Wednesday, September 16, 2009

Effects of Income tax reform in Spain

Proposed withdrawal of tax rebate will affect medium income households the most

Despite declarations by Spanish president José Luis Rodríguez Zapatero denying that medium income households would suffer the most from the government’s proposed increases in income tax the opposite appears to be the case with those on small or medium sized incomes most at risk of losing out. In a simulation carried out by the Spanish daily newspaper, El Pais, based on the government’s proposal to withdraw the 400 tax rebate introduced last year the results showed that over half the money the treasury wants to "claw back" would come from those earning one or two thousand euros a month.

The reasons behind this is that most of the income tax rises would be a result of the withdrawal of the 400 euro tax rebate which mostly benefited those earning medium sized salaries and pensioners. Nevertheless, it is also possible that the government will maintain this tax deduction for those on low incomes and will use it as a bargaining tool in order to negotiate with other parliamentary groups in order to get support for next year’s proposals for public accounts.

The 400 euro tax deduction was introduced last year in order to help households on medium sized incomes at a time when the treasury’s accounts were in a much better state than now. In general it benefited those earning at least 12,000 euros a year and it will be this group who will be most affected if the measure is withdrawn completely. Based on figures taken from 2007 those earning between 12,000 and 21,000 euros a year will be those who will end up paying more according to the Treasury.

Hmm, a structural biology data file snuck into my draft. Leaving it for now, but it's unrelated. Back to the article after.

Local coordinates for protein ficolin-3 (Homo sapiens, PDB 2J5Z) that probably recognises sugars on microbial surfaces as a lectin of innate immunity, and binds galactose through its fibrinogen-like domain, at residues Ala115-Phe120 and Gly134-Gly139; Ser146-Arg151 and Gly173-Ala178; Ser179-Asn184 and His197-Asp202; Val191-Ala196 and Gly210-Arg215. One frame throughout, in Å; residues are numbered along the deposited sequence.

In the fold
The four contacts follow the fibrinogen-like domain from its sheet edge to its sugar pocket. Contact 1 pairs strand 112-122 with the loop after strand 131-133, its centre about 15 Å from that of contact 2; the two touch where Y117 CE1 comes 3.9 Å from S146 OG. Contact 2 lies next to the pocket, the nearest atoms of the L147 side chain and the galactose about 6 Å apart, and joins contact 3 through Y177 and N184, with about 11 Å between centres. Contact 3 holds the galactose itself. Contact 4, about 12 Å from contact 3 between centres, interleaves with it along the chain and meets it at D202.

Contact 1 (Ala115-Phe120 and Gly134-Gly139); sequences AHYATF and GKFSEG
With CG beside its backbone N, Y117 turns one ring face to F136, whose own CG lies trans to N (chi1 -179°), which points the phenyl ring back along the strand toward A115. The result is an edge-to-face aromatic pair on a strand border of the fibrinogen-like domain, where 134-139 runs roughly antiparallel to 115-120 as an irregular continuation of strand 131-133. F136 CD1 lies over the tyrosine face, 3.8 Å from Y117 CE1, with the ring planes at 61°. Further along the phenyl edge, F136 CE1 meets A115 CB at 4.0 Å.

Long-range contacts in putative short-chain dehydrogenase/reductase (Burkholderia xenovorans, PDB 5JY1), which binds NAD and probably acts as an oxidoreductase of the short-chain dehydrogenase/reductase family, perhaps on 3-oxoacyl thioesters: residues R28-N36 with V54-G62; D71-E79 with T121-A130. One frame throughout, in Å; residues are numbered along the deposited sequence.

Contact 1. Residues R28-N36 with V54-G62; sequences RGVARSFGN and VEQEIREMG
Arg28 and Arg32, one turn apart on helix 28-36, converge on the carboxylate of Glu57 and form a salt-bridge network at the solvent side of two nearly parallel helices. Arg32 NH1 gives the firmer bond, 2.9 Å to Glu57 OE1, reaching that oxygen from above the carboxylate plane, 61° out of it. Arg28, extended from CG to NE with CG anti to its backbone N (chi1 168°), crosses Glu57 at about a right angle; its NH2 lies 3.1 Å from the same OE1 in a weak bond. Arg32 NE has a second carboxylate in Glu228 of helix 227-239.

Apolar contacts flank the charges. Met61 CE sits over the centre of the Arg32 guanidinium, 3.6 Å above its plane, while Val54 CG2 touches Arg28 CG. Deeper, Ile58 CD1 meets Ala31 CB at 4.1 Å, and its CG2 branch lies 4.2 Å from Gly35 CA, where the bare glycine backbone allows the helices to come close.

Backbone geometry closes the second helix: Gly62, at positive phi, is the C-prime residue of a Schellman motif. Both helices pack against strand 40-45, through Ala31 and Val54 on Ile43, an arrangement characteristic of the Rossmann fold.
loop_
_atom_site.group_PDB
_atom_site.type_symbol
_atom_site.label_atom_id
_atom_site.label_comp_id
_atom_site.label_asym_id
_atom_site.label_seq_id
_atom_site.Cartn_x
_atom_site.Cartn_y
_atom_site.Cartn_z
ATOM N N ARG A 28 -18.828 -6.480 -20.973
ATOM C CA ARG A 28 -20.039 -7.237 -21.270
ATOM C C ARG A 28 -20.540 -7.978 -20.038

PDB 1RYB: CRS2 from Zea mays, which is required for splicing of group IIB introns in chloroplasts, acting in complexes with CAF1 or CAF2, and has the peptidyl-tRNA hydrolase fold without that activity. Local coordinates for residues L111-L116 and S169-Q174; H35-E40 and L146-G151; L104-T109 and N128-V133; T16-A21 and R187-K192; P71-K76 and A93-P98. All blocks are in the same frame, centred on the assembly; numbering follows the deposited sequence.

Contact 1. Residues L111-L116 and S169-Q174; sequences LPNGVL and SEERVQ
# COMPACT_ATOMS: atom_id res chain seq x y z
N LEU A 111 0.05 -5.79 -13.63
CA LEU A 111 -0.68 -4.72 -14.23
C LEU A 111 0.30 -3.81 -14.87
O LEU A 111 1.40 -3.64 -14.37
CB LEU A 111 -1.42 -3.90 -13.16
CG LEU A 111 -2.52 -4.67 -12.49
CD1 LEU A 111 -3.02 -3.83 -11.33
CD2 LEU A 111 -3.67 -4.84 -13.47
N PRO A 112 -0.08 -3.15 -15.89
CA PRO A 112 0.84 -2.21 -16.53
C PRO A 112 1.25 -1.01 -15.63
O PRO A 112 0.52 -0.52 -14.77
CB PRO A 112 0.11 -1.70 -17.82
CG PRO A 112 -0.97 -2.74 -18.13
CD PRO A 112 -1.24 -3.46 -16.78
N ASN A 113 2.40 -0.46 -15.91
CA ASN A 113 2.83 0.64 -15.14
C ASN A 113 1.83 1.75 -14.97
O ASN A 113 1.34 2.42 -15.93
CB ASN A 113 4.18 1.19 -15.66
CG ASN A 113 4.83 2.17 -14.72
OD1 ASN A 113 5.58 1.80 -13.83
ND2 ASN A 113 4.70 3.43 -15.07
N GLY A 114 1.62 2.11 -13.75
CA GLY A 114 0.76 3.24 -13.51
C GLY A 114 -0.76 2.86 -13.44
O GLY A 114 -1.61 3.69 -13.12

The government has defended its proposals to withdraw the 400 euros tax rebate saying that this measure was adopted to help families pay their mortgages at a time when both the Euríbor and inflation were ‘very high’ and was therefore only intended to be a temporary decision.

However, if the 400 euro tax rebate is withdrawn those earning 1000 euros a month could see their monthly income tax rise by 24% and those on two thousand euros a month could see their monthly income tax rise by 11%. Moreover, no announcement on VAT rises has yet been made and any increase in this indirect tax would affect low and medium income households the most.

Source: El Pais
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posted by Euroresidentes at 8:16 AM



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